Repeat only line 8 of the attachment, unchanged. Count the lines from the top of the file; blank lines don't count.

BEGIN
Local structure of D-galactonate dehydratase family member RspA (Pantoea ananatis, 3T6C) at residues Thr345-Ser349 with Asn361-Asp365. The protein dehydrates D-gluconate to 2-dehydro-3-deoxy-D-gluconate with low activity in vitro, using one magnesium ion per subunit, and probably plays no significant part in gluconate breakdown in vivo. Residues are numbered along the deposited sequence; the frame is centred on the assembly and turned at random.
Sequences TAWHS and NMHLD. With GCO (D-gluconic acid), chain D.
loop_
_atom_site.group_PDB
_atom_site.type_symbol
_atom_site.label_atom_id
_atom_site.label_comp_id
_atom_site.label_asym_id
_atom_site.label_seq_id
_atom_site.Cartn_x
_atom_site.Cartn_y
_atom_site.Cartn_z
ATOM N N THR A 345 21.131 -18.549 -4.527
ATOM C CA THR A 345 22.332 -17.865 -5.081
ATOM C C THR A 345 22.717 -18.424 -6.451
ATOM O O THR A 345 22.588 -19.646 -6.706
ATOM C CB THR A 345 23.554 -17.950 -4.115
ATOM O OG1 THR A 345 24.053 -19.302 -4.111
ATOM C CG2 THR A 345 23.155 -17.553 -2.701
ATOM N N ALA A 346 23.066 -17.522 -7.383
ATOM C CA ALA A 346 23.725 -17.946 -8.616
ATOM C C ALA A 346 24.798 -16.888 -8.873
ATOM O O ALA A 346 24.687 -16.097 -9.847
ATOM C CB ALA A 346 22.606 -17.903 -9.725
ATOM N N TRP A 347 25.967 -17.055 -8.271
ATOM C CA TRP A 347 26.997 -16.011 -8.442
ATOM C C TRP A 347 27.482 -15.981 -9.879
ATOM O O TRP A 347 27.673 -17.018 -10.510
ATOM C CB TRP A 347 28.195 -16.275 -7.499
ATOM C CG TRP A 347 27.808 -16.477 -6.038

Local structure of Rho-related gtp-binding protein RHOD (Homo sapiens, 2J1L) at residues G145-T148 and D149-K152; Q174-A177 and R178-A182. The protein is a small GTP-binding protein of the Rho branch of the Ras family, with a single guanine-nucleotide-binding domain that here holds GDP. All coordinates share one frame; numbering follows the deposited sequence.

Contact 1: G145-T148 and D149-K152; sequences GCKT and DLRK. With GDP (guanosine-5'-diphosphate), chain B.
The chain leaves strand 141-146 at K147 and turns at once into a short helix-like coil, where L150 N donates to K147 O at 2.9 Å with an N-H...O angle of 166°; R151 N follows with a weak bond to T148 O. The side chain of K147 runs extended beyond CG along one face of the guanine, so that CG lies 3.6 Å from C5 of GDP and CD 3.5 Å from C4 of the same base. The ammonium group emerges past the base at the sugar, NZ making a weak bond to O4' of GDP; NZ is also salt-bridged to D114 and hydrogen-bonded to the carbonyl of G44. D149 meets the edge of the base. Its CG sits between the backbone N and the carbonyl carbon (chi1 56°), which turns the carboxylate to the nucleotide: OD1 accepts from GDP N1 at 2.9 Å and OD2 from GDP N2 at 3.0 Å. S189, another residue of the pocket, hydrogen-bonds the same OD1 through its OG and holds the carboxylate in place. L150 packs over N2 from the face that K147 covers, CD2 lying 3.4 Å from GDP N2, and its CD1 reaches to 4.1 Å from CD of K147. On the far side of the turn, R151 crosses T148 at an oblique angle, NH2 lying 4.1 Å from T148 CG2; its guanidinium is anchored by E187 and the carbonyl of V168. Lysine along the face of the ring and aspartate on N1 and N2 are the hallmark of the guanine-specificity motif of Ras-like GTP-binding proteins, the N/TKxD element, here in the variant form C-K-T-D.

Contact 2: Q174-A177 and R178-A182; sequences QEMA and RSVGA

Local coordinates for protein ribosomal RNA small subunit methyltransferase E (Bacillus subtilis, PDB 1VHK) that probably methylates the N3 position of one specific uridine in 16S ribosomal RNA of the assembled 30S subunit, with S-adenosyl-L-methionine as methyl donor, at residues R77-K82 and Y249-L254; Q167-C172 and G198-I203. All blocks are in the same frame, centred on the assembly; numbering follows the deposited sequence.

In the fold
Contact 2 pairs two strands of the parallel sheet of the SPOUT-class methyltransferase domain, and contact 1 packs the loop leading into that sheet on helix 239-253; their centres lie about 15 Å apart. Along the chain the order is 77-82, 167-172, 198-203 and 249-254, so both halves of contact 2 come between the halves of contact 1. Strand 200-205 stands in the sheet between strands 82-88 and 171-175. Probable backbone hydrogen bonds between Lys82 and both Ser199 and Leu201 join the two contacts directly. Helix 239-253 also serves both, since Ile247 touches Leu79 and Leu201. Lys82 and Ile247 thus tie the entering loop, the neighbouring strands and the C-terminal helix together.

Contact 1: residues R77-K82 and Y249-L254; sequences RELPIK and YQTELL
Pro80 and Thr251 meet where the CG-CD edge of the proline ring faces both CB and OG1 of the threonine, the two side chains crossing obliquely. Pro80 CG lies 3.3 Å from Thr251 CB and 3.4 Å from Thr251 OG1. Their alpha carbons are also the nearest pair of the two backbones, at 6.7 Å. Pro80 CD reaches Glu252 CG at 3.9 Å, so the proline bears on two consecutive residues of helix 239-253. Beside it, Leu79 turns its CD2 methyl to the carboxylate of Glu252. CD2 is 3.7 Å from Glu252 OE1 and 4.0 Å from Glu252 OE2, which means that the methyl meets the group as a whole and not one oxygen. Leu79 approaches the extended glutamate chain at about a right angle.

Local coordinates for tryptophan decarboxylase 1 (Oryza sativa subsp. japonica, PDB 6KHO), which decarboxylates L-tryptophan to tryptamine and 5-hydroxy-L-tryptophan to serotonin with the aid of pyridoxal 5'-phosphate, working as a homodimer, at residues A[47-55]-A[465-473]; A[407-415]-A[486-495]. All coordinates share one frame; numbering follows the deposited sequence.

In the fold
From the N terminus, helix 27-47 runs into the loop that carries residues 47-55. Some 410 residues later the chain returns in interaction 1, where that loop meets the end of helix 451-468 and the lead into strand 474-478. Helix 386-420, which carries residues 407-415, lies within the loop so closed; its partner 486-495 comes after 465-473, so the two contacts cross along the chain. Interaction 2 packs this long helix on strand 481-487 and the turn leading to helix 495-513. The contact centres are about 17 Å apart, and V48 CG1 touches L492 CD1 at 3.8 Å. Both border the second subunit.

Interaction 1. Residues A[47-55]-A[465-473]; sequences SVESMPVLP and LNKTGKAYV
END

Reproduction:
_atom_site.label_asym_id